Presidential initiative: Psychology's contribution to the health care of military service members and their families
It is my pleasure to introduce this special issue of the CYF News devoted to articles addressing the impact of deployment and trauma on military children and their families. You may know that one of my presidential initiatives for 2013 is to insure that psychologists are in the forefront in providing services to military personnel, veterans and their families. Thus, this special issue is of particular relevance to me.
I selected this initiative for several reasons. But two reasons are personal. First, I served as an Air Force clinical psychologist from 1965 to 1968, two years of which were in Southeast Asia during the Vietnam War, as a result, I saw firsthand the effect war can take on both the body and the mind, not only on those who serve but on their partners and their children. Second, and perhaps even more directly apt given the nature of this special issue, is that I saw the toll World War II took on my father who served in North Africa and Europe from 1942 to 1946. He was a combat engineer and earned two bronze stars and at least one Purple Heart. But, when he returned home in 1946 he was essentially silent. He rarely spoke, never watched a war movie, and refused to talk about his combat experience, including his participation in the Battle of the Bulge. If there were such a diagnosis in WWII, he certainly would have been seen as suffering from PTSD. As a result of his almost lifelong silence and my separation from him from the time I was 2 to 7 years old, I have always regretted that he and I never had a close relationship.
The impact of the wars in Iraq and Afghanistan on military personnel and veterans is horrendous. But beyond the impact of those wars on the military, there is the impact on families. Four million parents have had a child deployed, 2 million children have had a parent deployed, and 1 million spouses are coping with deployment (see David Riggs’ quote in the December 2010 Monitor by Rebecca Clay). And, as Nansook Park notes in her January 2011 AP article, during the height of those wars, “the number of military children receiving outpatient mental health care doubled, and during that period inpatient visits by military children increased by 50 percent.” Long parental deployments affect academic performance and cause depression and anxiety as well as physical health problems. Obviously, the war not only affects veterans but can burden children and their families.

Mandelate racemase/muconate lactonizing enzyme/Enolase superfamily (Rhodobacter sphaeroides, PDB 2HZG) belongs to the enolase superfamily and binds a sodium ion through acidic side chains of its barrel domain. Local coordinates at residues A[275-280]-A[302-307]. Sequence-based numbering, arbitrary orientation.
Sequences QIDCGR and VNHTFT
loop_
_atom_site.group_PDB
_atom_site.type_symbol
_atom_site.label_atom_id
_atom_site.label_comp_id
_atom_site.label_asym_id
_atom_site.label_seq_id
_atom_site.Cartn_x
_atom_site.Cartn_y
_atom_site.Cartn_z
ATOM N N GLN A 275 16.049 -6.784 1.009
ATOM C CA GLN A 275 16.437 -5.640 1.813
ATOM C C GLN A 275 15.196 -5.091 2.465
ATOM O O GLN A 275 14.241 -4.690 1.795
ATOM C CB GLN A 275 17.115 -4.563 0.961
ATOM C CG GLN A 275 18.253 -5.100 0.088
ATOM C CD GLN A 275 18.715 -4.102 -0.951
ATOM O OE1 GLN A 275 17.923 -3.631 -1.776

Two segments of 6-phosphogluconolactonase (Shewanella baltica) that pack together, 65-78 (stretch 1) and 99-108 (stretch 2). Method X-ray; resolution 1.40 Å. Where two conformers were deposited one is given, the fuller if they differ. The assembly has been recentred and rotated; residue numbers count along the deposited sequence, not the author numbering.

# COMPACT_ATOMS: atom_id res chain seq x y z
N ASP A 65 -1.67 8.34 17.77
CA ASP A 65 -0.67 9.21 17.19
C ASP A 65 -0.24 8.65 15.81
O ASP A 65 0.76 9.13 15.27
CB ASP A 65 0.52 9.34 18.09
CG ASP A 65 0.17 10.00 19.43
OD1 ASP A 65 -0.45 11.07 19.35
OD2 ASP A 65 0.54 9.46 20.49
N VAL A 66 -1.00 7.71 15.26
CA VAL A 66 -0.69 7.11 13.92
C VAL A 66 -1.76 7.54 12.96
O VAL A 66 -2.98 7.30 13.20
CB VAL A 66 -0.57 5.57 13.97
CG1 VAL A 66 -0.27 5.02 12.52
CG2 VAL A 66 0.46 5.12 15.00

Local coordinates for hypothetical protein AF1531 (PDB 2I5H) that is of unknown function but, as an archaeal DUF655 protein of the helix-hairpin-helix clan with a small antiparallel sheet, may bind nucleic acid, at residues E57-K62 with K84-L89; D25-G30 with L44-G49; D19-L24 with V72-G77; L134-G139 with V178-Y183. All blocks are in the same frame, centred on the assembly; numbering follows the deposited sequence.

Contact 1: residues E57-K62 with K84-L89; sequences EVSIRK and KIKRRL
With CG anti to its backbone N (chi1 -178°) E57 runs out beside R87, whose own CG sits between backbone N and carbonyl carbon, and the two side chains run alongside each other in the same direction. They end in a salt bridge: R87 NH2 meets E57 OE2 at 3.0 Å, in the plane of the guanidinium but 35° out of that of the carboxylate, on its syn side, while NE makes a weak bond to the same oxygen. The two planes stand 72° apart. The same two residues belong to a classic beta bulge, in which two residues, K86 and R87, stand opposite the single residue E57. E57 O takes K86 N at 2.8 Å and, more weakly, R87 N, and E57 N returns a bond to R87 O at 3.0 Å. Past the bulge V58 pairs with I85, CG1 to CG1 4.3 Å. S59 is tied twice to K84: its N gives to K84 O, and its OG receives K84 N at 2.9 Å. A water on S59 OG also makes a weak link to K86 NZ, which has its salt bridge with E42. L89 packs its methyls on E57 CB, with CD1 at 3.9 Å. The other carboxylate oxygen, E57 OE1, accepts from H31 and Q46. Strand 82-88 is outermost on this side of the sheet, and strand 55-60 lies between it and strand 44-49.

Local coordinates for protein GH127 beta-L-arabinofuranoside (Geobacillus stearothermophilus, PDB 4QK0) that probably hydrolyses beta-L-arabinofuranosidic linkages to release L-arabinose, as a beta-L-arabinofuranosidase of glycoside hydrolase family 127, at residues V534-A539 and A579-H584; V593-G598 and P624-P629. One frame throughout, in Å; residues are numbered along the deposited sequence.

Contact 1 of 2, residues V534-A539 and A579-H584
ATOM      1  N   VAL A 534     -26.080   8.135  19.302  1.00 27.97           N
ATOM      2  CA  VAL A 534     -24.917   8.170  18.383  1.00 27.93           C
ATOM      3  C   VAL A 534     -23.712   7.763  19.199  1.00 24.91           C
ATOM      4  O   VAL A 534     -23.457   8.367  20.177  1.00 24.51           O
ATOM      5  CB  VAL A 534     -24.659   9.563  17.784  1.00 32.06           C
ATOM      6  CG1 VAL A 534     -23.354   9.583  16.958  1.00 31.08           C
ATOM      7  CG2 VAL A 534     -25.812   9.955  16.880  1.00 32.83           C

As Dr. Park points out, although programs and interventions exist, definitive conclusions about what really works are by and large lacking. “There is a significant shortage of evidence-based programs,” she writes. Thus, I agree with her that “Military children and families deserve sustained attention from psychology.” In that light, I applaud the Committee on Children, Youth and Families, and those at APA who staff the Committee for devoting this special issue of the CYF News to Military Children and their Families.
For 50 years, Dr. Bersoff has had a gratifying career as a practitioner, academic and educator. He recently retired as director of the JD/PhD Program in Law & Psychology at Drexel University and now serves on the faculties of the Earle Mack School of Law as professor emeritus and as an adjunct member of the psychology department. He also consults with attorneys and psychologists on ethico-legal issues and has served as an expert witness in such cases. He was born and bred in New York and attended New York University where he was awarded a BS, MA and PhD (in 1965), mentored by Bernie Kalinkowitz, Gil Trachtman and Florence Halpern. After receiving his PhD, he served as an Air Force clinical psychologist (1965-1968), including two years in Southeast Asia; taught psychology at Ohio State and the University of Georgia; maintained a private practice in Pennsylvania and Ohio; and directed a college counseling center. In 1976, he received his JD from Yale Law School and joined the faculties of the University of Maryland Law School and the Johns Hopkins psychology department, where he developed the nation’s second law & psychology program.